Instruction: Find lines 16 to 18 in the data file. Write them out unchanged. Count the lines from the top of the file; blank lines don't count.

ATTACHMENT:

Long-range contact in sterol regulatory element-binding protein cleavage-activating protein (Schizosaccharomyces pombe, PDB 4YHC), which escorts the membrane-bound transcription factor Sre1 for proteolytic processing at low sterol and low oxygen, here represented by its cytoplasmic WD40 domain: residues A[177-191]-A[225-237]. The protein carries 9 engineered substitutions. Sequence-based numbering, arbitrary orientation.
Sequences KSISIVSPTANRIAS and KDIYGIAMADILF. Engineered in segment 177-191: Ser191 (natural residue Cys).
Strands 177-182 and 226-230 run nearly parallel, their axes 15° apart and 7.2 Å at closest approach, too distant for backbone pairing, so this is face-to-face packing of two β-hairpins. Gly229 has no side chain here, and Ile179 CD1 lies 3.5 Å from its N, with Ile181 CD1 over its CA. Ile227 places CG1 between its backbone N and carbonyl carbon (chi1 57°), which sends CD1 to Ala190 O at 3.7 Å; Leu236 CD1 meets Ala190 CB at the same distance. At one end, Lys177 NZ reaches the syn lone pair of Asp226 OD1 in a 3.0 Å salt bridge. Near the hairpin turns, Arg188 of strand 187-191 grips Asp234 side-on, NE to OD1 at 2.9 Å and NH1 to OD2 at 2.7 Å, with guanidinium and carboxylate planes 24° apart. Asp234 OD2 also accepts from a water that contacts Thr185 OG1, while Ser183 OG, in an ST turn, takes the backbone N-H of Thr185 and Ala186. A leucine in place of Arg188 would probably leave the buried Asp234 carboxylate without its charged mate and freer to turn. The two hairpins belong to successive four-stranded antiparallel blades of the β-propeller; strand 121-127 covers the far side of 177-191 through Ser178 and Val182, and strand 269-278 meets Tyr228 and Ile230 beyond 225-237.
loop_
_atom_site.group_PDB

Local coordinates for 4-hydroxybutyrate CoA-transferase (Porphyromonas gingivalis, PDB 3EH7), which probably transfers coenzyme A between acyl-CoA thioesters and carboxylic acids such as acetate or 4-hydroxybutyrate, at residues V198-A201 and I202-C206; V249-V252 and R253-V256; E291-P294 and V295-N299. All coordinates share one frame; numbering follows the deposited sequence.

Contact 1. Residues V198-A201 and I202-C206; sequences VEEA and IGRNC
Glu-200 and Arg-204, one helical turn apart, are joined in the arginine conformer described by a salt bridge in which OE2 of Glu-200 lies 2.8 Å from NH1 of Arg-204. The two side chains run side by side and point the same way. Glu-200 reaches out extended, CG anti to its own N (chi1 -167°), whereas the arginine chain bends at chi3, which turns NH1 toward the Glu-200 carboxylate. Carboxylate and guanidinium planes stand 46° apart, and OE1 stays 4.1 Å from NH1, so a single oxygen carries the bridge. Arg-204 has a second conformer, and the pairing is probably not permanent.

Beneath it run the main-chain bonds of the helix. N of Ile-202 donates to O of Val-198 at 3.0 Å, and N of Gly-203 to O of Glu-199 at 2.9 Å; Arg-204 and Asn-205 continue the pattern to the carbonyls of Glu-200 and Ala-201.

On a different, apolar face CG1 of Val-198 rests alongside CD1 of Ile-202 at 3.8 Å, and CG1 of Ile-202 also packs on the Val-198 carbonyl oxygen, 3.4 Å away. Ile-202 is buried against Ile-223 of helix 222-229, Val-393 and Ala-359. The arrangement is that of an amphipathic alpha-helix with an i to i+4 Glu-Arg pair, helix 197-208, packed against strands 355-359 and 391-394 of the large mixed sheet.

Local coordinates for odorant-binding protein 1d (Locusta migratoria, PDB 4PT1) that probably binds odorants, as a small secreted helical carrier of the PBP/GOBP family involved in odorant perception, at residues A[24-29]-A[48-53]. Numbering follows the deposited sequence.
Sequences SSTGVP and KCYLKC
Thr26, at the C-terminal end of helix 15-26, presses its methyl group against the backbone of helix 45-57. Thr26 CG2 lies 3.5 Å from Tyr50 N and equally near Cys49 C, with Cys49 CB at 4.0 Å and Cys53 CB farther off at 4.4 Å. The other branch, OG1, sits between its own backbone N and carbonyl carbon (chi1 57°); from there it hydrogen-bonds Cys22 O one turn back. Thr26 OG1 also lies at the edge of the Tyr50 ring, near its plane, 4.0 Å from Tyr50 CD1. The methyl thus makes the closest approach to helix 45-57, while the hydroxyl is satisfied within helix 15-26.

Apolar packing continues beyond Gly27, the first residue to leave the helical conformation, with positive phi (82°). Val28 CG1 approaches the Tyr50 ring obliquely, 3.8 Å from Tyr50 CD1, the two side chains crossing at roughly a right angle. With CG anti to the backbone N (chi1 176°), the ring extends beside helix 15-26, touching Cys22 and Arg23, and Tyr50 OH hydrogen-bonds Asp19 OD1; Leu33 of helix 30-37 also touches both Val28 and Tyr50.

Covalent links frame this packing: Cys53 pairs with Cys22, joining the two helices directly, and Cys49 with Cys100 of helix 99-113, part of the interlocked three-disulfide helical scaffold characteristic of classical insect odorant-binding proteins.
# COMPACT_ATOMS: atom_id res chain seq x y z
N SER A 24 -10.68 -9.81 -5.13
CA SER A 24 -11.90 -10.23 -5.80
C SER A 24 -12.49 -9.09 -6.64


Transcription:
# COMPACT_ATOMS: atom_id res chain seq x y z
N SER A 24 -10.68 -9.81 -5.13
CA SER A 24 -11.90 -10.23 -5.80